§ Mr. Ralph Howell
asked the Chancellor of the Exchequer what is the total net weekly income of a man with a wife and two children under 11 years of age, assuming a weekly wage of £15, £20, £25 and £30, respectively, and that the previous year's pay was at the same rates, allowing for relevant tax repayments and any welfare benefits in the following circumstances: for a week's work after 39 weeks at the appropriate rate and when unemployed after 39 weeks' employment and when qualifying for earnings-related supplement; and how these figures compare with those for the year 1970–71.
§ Mr. Patrick Jenkin
The figures are:
Weekly wage Net income for one week at work after 39 weeks at work Net income for the first week of unemployment for which earnings-related unemployment benefit paid 1971–72 1970–71 1971–72 1970–71 £15 16.82 14.72 16.53 13.45 £20 19.13 17.91 17.35 20.00 £25 22.47 21.15 24.75 21.70 £30 25.70 24.35 26.10 23.05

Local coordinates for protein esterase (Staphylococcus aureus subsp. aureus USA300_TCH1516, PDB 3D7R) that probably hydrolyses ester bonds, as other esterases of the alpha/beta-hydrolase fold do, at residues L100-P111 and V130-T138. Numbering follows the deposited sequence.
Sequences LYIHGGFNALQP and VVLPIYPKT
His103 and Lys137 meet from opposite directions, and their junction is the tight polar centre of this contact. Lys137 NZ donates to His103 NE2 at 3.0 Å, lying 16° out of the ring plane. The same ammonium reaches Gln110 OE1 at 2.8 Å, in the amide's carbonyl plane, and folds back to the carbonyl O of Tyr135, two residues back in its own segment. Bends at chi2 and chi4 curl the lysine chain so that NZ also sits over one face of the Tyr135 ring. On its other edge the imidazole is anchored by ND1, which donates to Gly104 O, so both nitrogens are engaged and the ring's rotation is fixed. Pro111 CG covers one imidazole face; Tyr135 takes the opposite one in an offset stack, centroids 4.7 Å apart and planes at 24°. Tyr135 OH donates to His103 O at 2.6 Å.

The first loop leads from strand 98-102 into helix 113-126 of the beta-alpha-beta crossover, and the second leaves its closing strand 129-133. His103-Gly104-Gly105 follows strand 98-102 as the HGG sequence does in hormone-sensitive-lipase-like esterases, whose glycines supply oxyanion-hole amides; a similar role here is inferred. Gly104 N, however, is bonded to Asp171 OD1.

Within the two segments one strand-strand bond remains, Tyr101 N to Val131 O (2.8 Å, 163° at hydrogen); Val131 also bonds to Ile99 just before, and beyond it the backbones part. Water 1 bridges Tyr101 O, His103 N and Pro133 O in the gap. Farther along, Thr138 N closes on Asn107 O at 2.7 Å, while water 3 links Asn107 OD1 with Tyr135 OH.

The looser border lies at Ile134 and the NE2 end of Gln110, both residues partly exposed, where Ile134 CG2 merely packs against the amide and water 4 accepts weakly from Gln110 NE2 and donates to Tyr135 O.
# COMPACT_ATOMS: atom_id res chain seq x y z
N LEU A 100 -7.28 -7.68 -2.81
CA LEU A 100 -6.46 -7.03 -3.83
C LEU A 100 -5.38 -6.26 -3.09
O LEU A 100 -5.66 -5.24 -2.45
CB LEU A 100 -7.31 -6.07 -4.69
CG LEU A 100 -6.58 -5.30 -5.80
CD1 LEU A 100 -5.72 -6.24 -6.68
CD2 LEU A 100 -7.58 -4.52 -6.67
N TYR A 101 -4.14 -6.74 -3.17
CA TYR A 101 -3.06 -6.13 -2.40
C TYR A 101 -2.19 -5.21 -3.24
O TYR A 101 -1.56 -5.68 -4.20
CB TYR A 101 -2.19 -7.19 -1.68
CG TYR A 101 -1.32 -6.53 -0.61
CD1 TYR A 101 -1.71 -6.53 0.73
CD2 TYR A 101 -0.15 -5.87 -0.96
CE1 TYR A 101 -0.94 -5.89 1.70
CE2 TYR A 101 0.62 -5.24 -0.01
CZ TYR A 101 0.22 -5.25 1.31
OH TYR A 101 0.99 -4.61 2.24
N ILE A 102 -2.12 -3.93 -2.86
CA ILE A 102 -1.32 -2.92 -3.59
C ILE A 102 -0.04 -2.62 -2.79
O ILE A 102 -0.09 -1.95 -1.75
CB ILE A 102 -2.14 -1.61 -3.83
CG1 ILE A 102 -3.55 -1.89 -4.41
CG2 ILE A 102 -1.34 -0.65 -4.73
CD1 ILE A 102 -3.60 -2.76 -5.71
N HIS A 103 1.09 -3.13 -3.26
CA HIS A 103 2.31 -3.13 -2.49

(1) Net income has been calculated on the basis that the period of 39 weeks at work is the first 39 weeks of the tax year. Because earnings-related unemployment benefit is not paid for the first 12 days of unemployment the figures given for the week of unemployment are those for week 42 of the tax year.
(2) Family allowance of £0.90 and, where appropriate, National Insurance (including graduated pension) contributions and income tax have been taken into account in the figures, but not the possibility that some supplementary benefit payment might be made during unemployment. The net income figures for the man earning £15 a week in 1971–72 (both for the week at work and for the week of unemployment) include a family income supplement payment of £2.10. (A man who becomes entitled to family income supplement will receive it for the period of the award regardless of whether he becomes unemployed during that period.) The 1971–72 figures take into account the new rates of National Insurance contributions and unemployment benefit which were announced on 31st March, 1971.